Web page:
Journal of Medicine and Philosophy 47 (2):240-256 (2022)

Brain transplants have long been no more than the subject of science fiction and engaging thought experiments. That is no longer true. Neuroscientists have announced their intention to transplant the head of a volunteer onto a donated body. Response has been decidedly mixed. How should we think about the moral permissibility of head transplants? Is it a life-saving/life-enhancing opportunity that appropriately expands the boundaries of medical practice? Or, is it a bioethical morass that ought not to be attempted? For the purposes of this paper, I set aside questions regarding the surgical operation’s technological plausibility so as to focus on very basic questions regarding personal identity and the morality of head transplantation. The analysis begins with an exploration of the embodiment of persons. It considers whether persons can be conceptually distinguished from all parts of their body, even if they cannot be physically separated from some parts without loss of personhood. It argues that in most cases replacing body parts with reasonably similar parts will not destroy the conditions for sustaining personhood. However, as I explore, the phenomenology of personhood is such that some physical changes may prove to be too significant to maintain personal identity successfully over time. Given such complexity and the significance of the costs involved, the moral permissibility of head transplantation likely depends on recognizing that persons may give permission to collaborate in common activities, including projects with which others deeply disagree, provided that they only utilize the services and resources of free and consenting others.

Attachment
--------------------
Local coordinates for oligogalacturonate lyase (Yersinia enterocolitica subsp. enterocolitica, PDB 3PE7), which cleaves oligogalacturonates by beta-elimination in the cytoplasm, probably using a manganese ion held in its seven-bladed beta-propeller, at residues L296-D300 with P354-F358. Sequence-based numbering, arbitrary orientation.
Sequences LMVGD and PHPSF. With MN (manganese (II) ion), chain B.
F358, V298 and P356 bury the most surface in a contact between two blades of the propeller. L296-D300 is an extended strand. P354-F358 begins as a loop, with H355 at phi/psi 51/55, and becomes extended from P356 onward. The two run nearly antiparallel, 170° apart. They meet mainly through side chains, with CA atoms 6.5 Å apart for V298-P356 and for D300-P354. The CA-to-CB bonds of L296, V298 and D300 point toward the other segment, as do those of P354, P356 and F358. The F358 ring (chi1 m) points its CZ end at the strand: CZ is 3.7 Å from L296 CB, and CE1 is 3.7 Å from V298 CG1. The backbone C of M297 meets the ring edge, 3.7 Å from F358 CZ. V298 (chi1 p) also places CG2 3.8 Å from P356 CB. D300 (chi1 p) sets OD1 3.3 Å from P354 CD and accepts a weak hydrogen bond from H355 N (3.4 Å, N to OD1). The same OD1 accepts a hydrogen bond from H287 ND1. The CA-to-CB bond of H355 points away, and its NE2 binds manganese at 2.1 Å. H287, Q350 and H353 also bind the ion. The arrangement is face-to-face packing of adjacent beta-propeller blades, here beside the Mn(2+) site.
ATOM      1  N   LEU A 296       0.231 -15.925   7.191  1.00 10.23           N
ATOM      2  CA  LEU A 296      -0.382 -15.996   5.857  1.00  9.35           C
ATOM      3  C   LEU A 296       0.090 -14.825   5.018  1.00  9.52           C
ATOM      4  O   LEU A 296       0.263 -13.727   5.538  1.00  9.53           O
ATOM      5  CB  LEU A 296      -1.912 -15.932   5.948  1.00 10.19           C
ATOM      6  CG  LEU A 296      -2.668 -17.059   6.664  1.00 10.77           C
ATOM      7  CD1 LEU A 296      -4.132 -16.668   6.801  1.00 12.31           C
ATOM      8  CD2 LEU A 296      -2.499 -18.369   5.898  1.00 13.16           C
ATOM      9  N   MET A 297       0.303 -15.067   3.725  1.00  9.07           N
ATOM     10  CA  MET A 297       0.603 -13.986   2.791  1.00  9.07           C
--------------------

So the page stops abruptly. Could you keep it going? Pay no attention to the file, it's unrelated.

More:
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DOI 10.1093/jmp/jhab045
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References found in this work BETA

Reasons and Persons.Derek Parfit - 1984 - Oxford University Press.
Anarchy, State, and Utopia.Robert Nozick - 1974 - New York: Basic Books.
The Metaphysics of Morals.Immanuel Kant - 1797/1996 - Cambridge University Press.
Conditions of Personhood.Daniel C. Dennett - 1976 - In Amelie Oksenberg Rorty (ed.), The Identities of Persons. University of California Press.

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